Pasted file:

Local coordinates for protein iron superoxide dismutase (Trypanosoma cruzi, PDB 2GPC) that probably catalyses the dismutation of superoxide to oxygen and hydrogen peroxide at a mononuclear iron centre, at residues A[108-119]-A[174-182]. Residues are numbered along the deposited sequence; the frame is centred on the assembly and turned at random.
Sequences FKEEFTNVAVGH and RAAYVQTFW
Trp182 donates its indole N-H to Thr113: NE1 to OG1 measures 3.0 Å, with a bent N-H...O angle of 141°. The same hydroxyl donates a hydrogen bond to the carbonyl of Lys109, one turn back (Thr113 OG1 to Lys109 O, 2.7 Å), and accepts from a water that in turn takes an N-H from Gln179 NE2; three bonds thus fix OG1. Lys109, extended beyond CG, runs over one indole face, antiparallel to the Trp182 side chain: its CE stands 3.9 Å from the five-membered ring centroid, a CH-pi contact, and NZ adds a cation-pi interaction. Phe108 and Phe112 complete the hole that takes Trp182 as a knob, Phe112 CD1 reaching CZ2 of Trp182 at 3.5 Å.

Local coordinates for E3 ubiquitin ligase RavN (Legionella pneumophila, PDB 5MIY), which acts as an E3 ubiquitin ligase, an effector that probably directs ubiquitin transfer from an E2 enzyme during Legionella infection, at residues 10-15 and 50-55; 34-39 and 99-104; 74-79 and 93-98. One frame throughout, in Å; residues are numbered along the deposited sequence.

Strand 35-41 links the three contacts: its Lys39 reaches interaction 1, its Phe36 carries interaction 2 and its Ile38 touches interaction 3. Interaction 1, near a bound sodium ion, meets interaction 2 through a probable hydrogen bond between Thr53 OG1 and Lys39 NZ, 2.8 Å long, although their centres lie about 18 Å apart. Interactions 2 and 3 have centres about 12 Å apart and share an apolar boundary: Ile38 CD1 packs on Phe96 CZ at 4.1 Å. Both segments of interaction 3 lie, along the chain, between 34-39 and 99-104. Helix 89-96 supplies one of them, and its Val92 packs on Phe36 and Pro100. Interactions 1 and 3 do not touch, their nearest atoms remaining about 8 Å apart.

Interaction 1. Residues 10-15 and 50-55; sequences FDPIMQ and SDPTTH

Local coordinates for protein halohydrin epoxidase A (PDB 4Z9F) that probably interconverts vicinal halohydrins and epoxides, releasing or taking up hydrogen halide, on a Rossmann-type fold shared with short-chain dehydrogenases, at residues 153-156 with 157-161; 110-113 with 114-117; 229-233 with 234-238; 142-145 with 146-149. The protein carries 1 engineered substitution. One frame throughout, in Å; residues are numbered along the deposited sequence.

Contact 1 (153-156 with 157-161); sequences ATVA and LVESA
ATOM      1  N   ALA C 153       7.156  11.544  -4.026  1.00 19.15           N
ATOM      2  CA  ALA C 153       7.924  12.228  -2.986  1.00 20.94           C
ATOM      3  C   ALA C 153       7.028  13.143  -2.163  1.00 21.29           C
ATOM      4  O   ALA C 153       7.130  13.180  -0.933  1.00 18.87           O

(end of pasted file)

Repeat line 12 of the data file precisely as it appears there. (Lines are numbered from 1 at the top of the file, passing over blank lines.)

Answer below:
ATOM      4  O   ALA C 153       7.130  13.180  -0.933  1.00 18.87           O